A plateau south of Montigny, between La Genevraye and Moncourt-Fromonville, is an almost ideal location for a landing site. Not far from a road, a landed aircraft would have been invisible behind the rise. Scotter arrives from Tangmere and starts searching an area slightly to the north. Philip’s torches lead him to the right place, and Scotter lands after exchanging signals. After his earlier episode with Coulomb/Cartwright, Scotter is understandably nervous. When a single figure he does not recognise hoists himself level with the cockpit Scotter draws his service revolver and waves it at the intruder. Perhaps he has been expecting someone resembling the dapper RAF officer he’d met two months before, with a wife and child ready to board. But Schneidau may have re-adopted the bearded disguise he’d used on his first mission, and he’s alone.

Schneidau tells Scotter to “put that bloody thing away”, gathers up his torches into a rucksack, and climbs aboard. They take off and the return journey is uneventful. They have a night fighter escort for the final stage of the journey, which Schneidau may have misinterpreted as enemy fighters which they ‘dodged’.

Sunday, 11 May 1941

Operation JOSEPHINE B

The first attempt at Operation JOSEPHINE had ended badly for the Whitley’s crew, with two fatalities and three seriously wounded, including the pilot, F/Lt Jack Oettle. The Polish agents had not been seriously harmed, but the delay had allowed time for three Frenchmen from Brigadier Gubbins’s newly-established RF Section of SOE to be prepared for the operation. Sgt J. Forman (who had made it back remarkably quickly from Operation SAVANNA), Sous-Lt Raymond Varnier, and Sous-Lt Raymond Cabard were the agents. The scale of the operation was half that of the earlier attempt, but the intended outcome wasn’t impeded.

Jackson and his crew took off from Stradishall half an hour before midnight, but had to circle Abingdon while the wireless-operator checked out a fault with his set. On such a long-range flight the W/T equipment was essential for navigation, it being used to take bearings from home-based radio beacons and, once over France, from foreign radio stations. These were fed to the Navigator. A strong German Forces’ transmitter at Rennes, in Brittany, was especially useful.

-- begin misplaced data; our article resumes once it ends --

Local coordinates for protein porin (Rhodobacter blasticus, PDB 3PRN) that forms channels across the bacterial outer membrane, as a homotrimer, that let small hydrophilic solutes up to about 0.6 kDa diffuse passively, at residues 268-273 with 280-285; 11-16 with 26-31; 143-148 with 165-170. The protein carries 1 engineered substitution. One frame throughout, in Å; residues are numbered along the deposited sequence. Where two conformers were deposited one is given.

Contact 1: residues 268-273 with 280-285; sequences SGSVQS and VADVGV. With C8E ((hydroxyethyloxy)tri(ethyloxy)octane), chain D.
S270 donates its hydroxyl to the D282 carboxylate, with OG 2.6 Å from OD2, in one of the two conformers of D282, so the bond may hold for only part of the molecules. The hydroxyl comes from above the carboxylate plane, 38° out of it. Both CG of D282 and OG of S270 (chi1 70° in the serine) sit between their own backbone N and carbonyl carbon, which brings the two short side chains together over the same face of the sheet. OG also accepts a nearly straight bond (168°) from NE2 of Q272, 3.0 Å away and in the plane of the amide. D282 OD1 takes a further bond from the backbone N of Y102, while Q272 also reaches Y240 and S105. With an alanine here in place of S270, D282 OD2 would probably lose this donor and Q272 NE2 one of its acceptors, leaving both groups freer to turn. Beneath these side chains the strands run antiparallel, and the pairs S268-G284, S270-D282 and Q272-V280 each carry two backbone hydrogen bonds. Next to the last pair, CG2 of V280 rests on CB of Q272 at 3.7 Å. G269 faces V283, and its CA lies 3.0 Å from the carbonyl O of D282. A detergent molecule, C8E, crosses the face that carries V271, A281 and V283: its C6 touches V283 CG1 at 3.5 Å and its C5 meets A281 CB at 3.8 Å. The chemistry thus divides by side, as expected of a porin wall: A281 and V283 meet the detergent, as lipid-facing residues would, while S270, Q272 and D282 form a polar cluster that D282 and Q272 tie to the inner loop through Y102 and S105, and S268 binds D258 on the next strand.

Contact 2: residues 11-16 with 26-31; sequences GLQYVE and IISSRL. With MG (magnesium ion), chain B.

Once over Tangmere, course was set for ‘Ile Deke’ (Jackson’s version of the Île d’Aix, between the Île d’Oléron and the mainland). They flew at 8,000 feet above 10/10th cloud until they passed 48°30’N (roughly level with Avranches), the cloud cleared, replaced by low mist and haze.

They eventually spotted La Rochelle to port, and changed course for the target area. Once over the Bordeaux area the crew was expecting some kind of diversionary raid (such as 2 Group had laid on for SAVANNA) to cover their parachuting activity, but there was none. The three agents were dropped at about 01.30, and were seen to have dropped safely with their container near a wood.

After dropping the agents the Whitley headed west, away from trouble into the Bay of Biscay, then north to Ushant, and so to St. Eval, which they spotted by searchlights playing on the underside of the cloud-base. It’s not clear whether St Eval was guiding them in; it was quite common practice for searchlights to shepherd an errant bomber to its base in this manner.

A final comment in the report: “the W/T installation was unreliable for HF/DF assistance” indicates that their only navigation aid beside the aircraft compass was little use. All things considered, the crew did well to find their target, and almost as well to find their way back. It took only a small error, or series of small errors, for an aircraft without W/T aids to miss the south-west peninsula and end up in the Irish Sea. Hence the searchlights over St Eval.

To find out how the operation went after the agents’ landing, I suggest you look at the Wikipedia page on Operation JOSEPHINE.